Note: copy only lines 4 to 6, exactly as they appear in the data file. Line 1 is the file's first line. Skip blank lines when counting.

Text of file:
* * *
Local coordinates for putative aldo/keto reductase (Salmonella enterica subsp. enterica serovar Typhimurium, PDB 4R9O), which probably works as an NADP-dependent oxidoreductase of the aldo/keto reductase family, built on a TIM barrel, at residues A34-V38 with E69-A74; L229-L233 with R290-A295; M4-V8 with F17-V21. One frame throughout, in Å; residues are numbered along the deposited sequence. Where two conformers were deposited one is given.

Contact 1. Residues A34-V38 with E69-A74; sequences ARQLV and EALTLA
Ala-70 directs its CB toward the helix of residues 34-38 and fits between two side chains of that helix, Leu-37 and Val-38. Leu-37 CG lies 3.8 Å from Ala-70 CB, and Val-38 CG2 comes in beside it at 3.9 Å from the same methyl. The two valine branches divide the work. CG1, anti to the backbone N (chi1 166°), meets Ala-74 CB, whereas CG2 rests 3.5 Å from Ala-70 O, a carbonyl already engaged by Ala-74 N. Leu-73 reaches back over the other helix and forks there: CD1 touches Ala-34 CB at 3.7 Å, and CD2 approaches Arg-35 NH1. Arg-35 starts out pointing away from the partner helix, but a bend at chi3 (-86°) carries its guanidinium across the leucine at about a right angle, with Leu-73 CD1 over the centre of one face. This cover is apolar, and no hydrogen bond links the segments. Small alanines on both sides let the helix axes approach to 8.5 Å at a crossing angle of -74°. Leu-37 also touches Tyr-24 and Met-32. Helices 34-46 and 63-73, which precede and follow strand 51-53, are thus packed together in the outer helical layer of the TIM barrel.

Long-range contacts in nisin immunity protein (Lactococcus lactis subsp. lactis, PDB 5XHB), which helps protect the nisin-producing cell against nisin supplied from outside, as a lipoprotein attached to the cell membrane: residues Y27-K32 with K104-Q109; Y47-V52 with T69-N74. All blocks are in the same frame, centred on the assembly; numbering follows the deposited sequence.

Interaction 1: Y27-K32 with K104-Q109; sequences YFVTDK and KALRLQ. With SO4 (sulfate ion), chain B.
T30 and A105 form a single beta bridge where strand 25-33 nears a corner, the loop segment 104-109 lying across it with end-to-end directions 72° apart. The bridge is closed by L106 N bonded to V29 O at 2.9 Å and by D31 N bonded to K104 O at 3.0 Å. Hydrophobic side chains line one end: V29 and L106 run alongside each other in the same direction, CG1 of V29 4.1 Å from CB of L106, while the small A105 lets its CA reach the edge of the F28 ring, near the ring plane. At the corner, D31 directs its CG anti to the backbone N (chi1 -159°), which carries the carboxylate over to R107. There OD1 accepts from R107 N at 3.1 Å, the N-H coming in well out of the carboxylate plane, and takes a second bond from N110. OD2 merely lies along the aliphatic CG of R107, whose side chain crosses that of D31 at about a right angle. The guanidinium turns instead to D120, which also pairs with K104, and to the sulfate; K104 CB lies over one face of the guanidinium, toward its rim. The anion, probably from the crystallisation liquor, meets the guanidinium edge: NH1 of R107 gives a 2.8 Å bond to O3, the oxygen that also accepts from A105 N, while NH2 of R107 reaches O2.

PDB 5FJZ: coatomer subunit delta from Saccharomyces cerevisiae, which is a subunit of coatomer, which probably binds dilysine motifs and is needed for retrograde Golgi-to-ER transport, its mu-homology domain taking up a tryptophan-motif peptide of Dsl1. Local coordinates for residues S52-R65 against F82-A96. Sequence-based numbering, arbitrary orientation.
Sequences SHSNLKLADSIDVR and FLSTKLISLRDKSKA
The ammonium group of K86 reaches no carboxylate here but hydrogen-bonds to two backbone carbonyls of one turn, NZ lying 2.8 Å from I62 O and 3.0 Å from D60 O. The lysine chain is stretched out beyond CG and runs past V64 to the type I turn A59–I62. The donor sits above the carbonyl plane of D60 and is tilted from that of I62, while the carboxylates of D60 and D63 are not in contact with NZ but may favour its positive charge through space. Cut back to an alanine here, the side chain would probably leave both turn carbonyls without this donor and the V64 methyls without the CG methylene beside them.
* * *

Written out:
Long-range contacts in nisin immunity protein (Lactococcus lactis subsp. lactis, PDB 5XHB), which helps protect the nisin-producing cell against nisin supplied from outside, as a lipoprotein attached to the cell membrane: residues Y27-K32 with K104-Q109; Y47-V52 with T69-N74. All blocks are in the same frame, centred on the assembly; numbering follows the deposited sequence.

Interaction 1: Y27-K32 with K104-Q109; sequences YFVTDK and KALRLQ. With SO4 (sulfate ion), chain B.
T30 and A105 form a single beta bridge where strand 25-33 nears a corner, the loop segment 104-109 lying across it with end-to-end directions 72° apart. The bridge is closed by L106 N bonded to V29 O at 2.9 Å and by D31 N bonded to K104 O at 3.0 Å. Hydrophobic side chains line one end: V29 and L106 run alongside each other in the same direction, CG1 of V29 4.1 Å from CB of L106, while the small A105 lets its CA reach the edge of the F28 ring, near the ring plane. At the corner, D31 directs its CG anti to the backbone N (chi1 -159°), which carries the carboxylate over to R107. There OD1 accepts from R107 N at 3.1 Å, the N-H coming in well out of the carboxylate plane, and takes a second bond from N110. OD2 merely lies along the aliphatic CG of R107, whose side chain crosses that of D31 at about a right angle. The guanidinium turns instead to D120, which also pairs with K104, and to the sulfate; K104 CB lies over one face of the guanidinium, toward its rim. The anion, probably from the crystallisation liquor, meets the guanidinium edge: NH1 of R107 gives a 2.8 Å bond to O3, the oxygen that also accepts from A105 N, while NH2 of R107 reaches O2.